The effects of taxes and benefits on household income
AbstractSummary of results for all householdsThe overall impact of taxes and benefits are that they lead to income being shared more equally between households. In 2009/10, before taxes and benefits, the richest fifth (those in the top income quintile group) had an average original income of �77,900 per year, compared with �4,800 for the poorest fifth ‐ a ratio of 16 to 1. In 2008/09 the corresponding ratio was 17 to 1, indicating that inequality of original income fell slightly between the two years. Original income includes earnings, occupational pensions and investments.In contrast to original income, the amount received from cash benefits tends to be higher for poorer households than for richer households. The largest cash benefits were received by households in the second quintile group, �8,300 per year, compared with �6,900 for households in the bottom group. This is largely because more retired households are located in the second quintile group, compared with the bottom group, and in this analysis the state pension is classified as a cash benefit. After cash benefits were taken into account, the richest fifth had income that was seven times that of the poorest fifth (gross incomes of �79,900 per year compared with �11,700, respectively), a proportion that was unchanged on the previous year. Cash benefits therefore reduced the inequality of income.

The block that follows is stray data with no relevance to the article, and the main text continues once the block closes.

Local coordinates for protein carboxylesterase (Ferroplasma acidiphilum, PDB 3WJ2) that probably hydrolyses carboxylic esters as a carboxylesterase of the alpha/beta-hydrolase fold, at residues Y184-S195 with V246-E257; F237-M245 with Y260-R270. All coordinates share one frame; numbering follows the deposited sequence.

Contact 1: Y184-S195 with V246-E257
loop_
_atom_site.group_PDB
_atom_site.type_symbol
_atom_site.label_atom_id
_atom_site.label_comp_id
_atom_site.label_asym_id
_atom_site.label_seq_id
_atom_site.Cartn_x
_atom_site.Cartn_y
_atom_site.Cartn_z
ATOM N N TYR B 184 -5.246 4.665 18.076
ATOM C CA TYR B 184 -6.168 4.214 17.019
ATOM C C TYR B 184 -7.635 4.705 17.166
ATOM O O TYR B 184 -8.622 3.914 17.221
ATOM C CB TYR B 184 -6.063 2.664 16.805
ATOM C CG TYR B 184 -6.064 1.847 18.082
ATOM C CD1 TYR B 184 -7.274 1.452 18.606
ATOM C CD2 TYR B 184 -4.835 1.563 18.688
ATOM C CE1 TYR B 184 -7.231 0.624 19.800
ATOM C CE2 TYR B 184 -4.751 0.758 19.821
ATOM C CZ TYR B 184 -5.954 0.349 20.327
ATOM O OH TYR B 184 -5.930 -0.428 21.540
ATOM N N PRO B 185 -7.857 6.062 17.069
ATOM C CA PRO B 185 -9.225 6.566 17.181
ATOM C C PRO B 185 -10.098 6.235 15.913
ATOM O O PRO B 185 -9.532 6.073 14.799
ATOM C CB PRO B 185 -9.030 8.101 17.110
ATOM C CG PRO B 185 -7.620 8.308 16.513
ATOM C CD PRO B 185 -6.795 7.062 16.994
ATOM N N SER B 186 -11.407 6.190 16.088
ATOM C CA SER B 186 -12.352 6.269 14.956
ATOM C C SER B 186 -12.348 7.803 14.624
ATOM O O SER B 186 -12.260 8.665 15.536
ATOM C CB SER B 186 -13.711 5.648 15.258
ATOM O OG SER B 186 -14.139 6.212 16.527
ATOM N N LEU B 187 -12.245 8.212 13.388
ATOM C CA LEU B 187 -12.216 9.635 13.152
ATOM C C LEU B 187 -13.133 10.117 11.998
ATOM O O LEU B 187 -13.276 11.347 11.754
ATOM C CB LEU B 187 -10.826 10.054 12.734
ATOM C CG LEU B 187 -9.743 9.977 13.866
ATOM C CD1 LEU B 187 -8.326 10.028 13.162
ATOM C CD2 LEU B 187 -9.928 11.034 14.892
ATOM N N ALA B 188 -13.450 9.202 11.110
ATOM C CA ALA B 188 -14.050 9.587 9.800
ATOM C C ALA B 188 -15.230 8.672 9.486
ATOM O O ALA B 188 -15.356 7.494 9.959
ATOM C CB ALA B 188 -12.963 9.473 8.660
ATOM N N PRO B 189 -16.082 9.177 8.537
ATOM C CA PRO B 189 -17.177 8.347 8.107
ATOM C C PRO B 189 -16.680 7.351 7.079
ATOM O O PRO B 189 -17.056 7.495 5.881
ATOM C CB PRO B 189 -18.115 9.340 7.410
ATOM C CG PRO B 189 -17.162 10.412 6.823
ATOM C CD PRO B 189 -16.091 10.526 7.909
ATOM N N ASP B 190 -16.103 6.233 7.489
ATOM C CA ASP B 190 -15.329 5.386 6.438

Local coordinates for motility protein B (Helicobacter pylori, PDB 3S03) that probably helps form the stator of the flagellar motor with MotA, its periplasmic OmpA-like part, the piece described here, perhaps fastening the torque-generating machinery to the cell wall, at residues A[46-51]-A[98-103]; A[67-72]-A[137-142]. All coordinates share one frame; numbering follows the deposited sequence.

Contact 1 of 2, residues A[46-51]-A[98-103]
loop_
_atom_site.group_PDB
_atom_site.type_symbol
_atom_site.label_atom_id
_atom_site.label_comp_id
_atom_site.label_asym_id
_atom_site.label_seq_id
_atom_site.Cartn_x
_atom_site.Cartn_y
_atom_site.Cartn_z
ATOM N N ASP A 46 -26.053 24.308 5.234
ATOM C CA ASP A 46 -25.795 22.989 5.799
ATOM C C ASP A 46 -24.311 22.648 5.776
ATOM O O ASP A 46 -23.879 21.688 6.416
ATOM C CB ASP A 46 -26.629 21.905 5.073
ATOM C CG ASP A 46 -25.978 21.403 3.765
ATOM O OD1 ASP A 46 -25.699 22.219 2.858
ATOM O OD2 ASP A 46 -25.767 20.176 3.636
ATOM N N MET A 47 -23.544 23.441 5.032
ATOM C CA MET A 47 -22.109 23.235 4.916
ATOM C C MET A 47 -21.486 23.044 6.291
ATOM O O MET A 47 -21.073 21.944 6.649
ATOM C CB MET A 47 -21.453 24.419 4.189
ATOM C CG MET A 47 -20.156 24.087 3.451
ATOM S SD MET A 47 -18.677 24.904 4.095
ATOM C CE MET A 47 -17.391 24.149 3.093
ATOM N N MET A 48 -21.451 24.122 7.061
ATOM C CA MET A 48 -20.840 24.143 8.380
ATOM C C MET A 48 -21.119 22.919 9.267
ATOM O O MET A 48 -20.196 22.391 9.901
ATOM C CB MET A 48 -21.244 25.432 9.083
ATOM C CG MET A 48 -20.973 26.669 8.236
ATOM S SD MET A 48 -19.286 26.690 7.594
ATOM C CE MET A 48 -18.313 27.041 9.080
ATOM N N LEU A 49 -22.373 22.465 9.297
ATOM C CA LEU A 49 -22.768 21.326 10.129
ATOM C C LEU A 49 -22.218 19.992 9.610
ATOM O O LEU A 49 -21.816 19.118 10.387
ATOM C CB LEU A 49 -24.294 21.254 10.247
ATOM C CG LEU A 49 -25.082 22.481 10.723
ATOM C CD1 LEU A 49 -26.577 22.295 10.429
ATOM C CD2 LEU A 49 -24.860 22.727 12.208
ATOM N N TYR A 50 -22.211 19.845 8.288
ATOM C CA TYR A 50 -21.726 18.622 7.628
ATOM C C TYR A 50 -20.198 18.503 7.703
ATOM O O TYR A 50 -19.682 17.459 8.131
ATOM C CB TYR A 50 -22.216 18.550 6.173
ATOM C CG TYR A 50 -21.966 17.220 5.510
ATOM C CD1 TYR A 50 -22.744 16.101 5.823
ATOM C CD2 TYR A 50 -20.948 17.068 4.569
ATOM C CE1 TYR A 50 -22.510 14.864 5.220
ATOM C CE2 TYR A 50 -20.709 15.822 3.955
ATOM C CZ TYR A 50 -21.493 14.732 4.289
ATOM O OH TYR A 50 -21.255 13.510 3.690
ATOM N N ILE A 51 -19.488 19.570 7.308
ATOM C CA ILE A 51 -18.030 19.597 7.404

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Bibliographic InfoArticle provided by Palgrave Macmillan in its journal Economic & Labour Market Review.
Volume (Year): 5 (2011)
Issue (Month): 6 (June)
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Web page: http://www.palgrave-journals.com/
Postal: Palgrave Macmillan Journals, Subscription Department, Houndmills, Basingstoke, Hampshire RG21 6XS, UK
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